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To many people, knitting might just be as anachronistic as an episode of Downton Abbey. And maybe it is. (It’s certainly been around longer than Maggie Smith.)
As fusty as knitting may be, the craft is cool again. It’s been embraced by just about everyone, from athletes and movie stars to urban hipsters and biology geeks.
The evidence is everywhere. In March, German shoemaker Adidas unveiled the world’s first yarn-made football boot, the Samba Primeknit (it’s lightweight, water-resistant and radiant, hued in a rainbow’s worth of bright colours). And last year, the decidedly un-fusty Ryan Gosling told GQ Australia that his perfect day would involve knitting. He apparently finds it quite cathartic, something, which is scientifically supported.
According to a recent study published in the British Journal of Occupational Therapy, knitting is a salve for depression. Science and knitting have also come together in another unexpected way: so-called science knitting, where, instead of hats and scarves, the vogue is to craft models of the human anatomy, bacteria, germs and giant molecules.
Knitting is also a growing trend in graffiti. Known as yarn bombing (a.k.a. guerrilla knitting or knitfitti), the premise is simple: either a single knitter or an entire bee will take over an underused, unloved public space, building or object (bike racks and park benches are common targets), and give it new life by covering it in a bright, beautiful needle work. Unlike traditional graffiti, it’s not drippy, sloppy or gang-related. And because the defacement is the equivalent of doilies and leg warmers, it’s delightfully temporary, and doesn’t require a pressure hose and a lot of soap to remove.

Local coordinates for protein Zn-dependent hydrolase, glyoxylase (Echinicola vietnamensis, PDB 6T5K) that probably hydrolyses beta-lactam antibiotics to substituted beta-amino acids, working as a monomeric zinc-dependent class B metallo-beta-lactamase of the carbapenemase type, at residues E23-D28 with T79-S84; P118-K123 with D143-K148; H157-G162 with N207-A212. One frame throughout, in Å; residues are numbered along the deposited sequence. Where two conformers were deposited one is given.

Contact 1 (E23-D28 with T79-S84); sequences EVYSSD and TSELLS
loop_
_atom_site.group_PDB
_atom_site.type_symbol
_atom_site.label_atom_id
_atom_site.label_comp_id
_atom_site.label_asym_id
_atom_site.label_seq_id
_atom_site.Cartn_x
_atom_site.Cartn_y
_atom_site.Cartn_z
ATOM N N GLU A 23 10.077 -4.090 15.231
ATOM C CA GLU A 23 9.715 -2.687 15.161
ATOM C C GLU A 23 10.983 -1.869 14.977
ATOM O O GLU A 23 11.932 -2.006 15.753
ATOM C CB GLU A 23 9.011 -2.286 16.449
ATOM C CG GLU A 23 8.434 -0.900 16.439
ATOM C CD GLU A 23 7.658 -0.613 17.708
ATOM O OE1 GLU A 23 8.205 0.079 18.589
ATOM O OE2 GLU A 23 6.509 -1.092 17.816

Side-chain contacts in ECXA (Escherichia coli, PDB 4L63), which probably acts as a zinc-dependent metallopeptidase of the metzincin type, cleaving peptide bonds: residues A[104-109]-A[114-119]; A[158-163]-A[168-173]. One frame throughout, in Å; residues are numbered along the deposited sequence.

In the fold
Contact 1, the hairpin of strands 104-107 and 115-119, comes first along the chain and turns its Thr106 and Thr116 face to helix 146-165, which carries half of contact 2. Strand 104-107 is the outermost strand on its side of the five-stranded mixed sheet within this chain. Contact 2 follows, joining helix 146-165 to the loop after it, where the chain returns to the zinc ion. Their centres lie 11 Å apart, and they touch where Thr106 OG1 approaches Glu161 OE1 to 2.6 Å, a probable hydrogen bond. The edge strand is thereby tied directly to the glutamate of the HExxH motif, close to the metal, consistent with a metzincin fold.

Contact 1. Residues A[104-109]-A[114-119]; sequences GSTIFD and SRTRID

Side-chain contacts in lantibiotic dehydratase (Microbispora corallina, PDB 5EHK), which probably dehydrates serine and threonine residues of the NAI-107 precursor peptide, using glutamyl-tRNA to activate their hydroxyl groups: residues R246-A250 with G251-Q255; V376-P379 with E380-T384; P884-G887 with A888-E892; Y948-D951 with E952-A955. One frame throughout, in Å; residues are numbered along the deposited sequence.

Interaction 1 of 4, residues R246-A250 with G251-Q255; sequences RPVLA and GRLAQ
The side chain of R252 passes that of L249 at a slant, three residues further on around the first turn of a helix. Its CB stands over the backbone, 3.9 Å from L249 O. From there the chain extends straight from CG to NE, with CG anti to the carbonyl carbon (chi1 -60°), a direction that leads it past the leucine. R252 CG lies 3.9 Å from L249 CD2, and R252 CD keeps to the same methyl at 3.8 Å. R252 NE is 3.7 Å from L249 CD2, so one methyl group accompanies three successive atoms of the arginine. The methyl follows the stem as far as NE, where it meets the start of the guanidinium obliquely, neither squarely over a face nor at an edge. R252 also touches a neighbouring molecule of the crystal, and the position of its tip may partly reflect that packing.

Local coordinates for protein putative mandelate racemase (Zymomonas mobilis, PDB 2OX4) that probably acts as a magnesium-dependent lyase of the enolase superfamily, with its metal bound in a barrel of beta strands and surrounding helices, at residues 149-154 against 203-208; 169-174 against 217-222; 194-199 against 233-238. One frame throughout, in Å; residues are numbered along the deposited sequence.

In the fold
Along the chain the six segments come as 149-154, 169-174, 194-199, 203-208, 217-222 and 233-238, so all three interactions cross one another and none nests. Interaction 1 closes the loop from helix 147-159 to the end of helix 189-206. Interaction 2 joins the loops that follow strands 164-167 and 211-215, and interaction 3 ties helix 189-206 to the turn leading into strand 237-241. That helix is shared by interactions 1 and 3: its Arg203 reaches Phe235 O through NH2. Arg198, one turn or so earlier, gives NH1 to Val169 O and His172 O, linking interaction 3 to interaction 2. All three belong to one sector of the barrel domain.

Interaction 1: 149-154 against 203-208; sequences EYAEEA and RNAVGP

The movement started in Texas about 10 years ago, when store owner Magda Sayeg made a cozy to cover the door handle of her Houston boutique. Customers loved it, so she made another to cover a stop sign down the street, then branched out to other sites in the city. Sayeg now runs a yarn-bombing collective Knitta Please, and has helped take the trend global, wrapping an entire bus in Mexico City, parts of a shopping mall in Hong Kong, an a large, outdoor staircase in Sydney, Australia.
In March, in downtown Toronto, Pendell Boiler Factory – which is, fittingly, a long-shuttered yarn mill – was bombed. The space is about to be converted to a luxury condo development called Lanehouse, and was given an appropriate send-off when the rusting steel columns were covered in a patchwork of hexagons (many with flowers in the centre). The work was undertaken by Brittany Hollis, co-founder of the guerrilla knitting collective Bissell Bombers, which has also done interventions at the Art Gallery of Ontario and in the Distillery District. “I start by measuring what I want to cover,” she explained. “Then I, along with a group of volunteers, crotchet enough hexagons to make it happen.” None of the work goes to waste: “after the event is over, I’ll probably turn the column covers into blankets.”
Similarly, this summer, in Penetanguishene, on the shore of Ontario’s Georgian Bay, yarn bombing will be used to celebrate the bicentenary of the town’s historic fort, Discovery Harbour. Cannons, trees, benches and barracks will be covered. But the pinnacle will be the H.M.S Tecumseth, a full-scale replica of a 124-foot, 1815 warship. It will all be unveiled on July 25, and be on display until mid-September. So far, more than 45 volunteers have committed to the undertaking (each has to knit as many 12-by-12-foot squares as they can or want to) and more than 400 pounds (or two cargo vans worth) of yarn has been donated by Spinrite.
“The yarn is all acrylic,” noted one of the event organizers, Gary Molnar, “Otherwise the colour might wash away in the rain.”